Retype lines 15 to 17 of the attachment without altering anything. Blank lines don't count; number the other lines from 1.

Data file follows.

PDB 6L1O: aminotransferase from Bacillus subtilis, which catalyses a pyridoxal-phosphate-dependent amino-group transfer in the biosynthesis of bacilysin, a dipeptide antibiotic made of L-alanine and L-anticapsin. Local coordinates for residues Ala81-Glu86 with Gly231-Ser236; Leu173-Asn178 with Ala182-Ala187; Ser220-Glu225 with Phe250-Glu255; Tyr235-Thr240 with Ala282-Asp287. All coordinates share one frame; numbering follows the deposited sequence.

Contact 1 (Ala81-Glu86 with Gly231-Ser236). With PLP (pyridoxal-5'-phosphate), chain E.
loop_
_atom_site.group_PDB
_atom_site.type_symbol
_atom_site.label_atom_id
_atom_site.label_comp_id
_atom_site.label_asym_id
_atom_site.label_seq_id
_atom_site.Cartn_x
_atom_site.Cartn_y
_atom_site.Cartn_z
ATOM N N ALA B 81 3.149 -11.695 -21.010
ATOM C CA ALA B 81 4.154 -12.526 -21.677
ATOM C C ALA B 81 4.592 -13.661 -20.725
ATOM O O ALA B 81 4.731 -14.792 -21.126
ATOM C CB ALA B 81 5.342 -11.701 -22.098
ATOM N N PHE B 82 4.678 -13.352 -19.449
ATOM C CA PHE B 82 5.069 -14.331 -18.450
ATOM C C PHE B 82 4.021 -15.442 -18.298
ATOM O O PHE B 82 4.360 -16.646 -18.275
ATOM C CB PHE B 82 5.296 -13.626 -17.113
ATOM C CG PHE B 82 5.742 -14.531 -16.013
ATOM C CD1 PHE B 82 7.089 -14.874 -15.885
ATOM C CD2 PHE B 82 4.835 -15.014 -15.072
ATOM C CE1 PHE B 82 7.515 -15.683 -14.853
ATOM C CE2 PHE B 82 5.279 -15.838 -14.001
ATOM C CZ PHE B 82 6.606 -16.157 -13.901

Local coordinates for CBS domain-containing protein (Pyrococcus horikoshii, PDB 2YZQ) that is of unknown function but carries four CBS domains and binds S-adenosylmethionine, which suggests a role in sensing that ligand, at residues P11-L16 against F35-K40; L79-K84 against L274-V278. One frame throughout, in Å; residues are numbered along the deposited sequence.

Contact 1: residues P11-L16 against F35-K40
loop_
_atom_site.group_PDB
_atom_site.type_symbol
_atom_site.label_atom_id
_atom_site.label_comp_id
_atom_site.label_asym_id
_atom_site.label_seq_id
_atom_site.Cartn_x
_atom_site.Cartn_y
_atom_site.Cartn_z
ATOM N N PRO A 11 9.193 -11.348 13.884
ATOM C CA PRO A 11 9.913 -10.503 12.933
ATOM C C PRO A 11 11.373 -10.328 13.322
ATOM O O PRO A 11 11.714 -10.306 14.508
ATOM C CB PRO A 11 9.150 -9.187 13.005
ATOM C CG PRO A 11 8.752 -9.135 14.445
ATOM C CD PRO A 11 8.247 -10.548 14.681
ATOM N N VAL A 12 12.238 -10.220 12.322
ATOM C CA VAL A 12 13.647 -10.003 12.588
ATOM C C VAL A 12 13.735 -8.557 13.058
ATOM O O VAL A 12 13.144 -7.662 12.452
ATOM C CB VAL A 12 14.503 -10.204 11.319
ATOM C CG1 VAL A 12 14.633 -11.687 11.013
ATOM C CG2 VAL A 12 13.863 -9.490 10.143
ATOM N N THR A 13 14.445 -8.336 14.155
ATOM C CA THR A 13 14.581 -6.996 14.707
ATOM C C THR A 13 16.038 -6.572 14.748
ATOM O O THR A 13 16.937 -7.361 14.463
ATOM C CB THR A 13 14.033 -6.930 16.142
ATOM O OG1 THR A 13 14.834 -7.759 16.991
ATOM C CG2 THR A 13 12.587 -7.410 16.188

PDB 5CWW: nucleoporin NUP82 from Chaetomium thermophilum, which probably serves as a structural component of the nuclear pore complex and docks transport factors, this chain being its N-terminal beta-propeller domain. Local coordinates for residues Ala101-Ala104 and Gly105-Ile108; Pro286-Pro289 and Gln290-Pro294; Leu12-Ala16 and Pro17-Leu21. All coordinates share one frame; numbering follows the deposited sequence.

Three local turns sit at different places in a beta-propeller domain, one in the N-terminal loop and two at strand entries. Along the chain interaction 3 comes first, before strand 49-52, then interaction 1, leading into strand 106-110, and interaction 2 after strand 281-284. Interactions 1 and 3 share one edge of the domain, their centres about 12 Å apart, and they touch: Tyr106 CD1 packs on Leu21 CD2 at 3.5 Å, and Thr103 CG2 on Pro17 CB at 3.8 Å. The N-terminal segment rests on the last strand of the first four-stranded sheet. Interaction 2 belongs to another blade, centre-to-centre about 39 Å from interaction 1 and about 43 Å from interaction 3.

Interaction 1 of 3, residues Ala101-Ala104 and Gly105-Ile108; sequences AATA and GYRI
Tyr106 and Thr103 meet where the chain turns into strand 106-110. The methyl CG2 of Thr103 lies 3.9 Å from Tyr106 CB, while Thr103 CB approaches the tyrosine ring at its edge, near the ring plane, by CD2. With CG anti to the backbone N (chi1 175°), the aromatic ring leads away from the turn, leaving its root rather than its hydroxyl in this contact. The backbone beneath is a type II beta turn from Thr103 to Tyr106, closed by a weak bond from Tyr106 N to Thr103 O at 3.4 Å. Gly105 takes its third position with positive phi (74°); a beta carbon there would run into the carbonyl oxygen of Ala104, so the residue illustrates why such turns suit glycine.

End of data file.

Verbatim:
ATOM C C ALA B 81 4.592 -13.661 -20.725
ATOM O O ALA B 81 4.731 -14.792 -21.126
ATOM C CB ALA B 81 5.342 -11.701 -22.098